branding - It's not about your logo

Branding – It’s not about your logo

Let’s make one thing clear from the start. Branding is not your logo. Your logo forms a very small part of your brand, but it is not what makes it.

 

Many businesses start out thinking that they need to have a fancy new logo, so people know who they are. Wrong!

 

Yes, you probably do need a logo but when it comes to people knowing who you are, one image is not going to make them remember you.

 

For example, when you think about John Lewis, what’s the first thing that comes to mind? Is it their logo or is it their Christmas advert?

 

When you think about M&S, do you think of their colours, or do you think of their food?

 

When you think of Coca Cola, do you think of their logo, or do you see the Christmas truck?

 

You may be sat there thinking, ‘well actually, I can tell you what all of their logos look like’ and the truth is, so could I, but you’re missing the point.

 

If a logo was so important, why is it that huge brands have dramatically changed theirs over the years to the point that their initial logo is now unrecognisable, yet we still know who they are?

 

Need proof?

 

McDonald’s didn’t start with the golden arches. Far from it. They didn’t come in until 1961; 21 years after launching.

 

And who remembers Ronald McDonald? That clown brought children in by the droves. It was the place to have a party. Their whole brand was about children.

 

Now, they have done away with all the bright colours and upgraded their ‘restaurants’ to have a more sophisticated look.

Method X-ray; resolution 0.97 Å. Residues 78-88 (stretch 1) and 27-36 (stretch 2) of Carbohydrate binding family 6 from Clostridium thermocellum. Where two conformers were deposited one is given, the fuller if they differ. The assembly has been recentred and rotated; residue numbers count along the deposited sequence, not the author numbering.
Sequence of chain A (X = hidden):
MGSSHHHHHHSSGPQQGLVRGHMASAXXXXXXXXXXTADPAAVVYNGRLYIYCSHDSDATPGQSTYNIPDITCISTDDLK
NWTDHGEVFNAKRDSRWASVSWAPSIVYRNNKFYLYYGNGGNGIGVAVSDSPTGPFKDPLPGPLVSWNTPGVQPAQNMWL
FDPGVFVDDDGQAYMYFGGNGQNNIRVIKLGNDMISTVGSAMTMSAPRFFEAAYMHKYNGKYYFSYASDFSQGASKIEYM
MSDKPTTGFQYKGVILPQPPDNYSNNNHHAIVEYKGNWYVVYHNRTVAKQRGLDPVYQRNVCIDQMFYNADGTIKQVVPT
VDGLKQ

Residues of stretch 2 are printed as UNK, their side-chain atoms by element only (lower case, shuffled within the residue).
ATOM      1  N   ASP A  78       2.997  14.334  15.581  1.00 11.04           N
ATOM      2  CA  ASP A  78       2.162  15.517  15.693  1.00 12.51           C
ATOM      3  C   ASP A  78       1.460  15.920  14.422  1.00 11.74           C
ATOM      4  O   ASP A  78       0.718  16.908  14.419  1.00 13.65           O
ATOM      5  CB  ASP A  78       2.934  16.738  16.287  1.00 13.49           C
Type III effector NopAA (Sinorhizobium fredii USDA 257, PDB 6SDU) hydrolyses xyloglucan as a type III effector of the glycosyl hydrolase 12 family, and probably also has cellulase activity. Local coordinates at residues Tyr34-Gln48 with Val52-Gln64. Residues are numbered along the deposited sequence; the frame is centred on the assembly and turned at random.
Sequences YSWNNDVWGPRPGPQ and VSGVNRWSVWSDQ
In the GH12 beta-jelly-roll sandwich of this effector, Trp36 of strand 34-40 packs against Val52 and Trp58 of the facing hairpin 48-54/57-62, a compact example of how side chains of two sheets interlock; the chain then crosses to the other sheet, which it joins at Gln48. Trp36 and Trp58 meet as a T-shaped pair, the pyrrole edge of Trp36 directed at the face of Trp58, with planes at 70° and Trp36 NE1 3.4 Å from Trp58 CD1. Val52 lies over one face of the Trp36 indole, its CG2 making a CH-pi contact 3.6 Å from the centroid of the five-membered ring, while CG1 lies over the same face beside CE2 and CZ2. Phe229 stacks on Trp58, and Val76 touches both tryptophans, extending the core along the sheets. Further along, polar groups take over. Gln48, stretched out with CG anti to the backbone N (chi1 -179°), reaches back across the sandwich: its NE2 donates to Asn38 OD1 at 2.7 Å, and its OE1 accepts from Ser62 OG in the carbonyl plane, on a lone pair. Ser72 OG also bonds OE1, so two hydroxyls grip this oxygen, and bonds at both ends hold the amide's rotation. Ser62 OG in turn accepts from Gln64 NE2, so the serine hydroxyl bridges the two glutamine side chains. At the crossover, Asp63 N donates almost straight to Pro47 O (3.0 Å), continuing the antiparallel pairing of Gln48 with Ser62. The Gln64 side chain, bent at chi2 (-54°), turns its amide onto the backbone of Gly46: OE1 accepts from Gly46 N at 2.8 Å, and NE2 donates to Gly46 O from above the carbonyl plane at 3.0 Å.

None of their branding is as it was, and it has changed many times over the years.

 

Yet, we all still know who they are.

 

Why?

 

Because when we think about McDonald’s, we don’t immediately think about their visual branding. We might make a reference to the golden arches but that’s as far as we will go.

 

What we do think about is the experience we will have with them and the feelings it brings out in us. We think about the journey we will be taken on as a customer.

 

Now, we all have different views when it comes to this particular brand but there are some things, we should be able to agree on.

 

  • Their training program is like no other. They are renowned for putting their team members through an extensive induction. So much so that as an employer, I would jump at the chance to hire an ex-McDonald’s employee because I know they have the principles of customer service nailed.
  • It’s fast food. We will not have to wait long for our food to arrive. It’s convenient, the quality (no matter your opinion) is usually consistent and now, you don’t even have to get out of your car.
  • It’s an easy place to take the kids. Yep, I said it. Pre-Covid, they had the tablets at the tables which meant the children were entertained and actually enjoyed eating out.

 

Those three points have nothing to do with visual branding. It’s about the experience we all have when we go there. Of course, our experiences will be different but it’s our individual experiences that are what we associate with this brand.

 

So, what am I getting at?

 

Your brand is who you are. It’s what you represent and the journey you take your customers on. It’s about the experience and the emotions you evoke; the culture of your business, your values and how that fits with what you offer.

 

Your logo should come last. Once you understand who you are and how you want to be seen, then you can start to work on the visual branding.

 

So, who do you want to be? Are you a suited and booted professional? Are you more of a fun and casual personality? Are you laid back and flexible?

 

None of these are wrong, as long as they are you.

 

The most important thing to remember is that going forward, you will live and breathe this brand. Everything from the clothes you wear to how you present yourself to your social media content to your elevator pitch to your visual colours and logo.

 

Don’t rush into this. Take the time to really think about how you want to be seen and what you want to be known as.

Verity Wilkie
verity@imcsocial.co.uk
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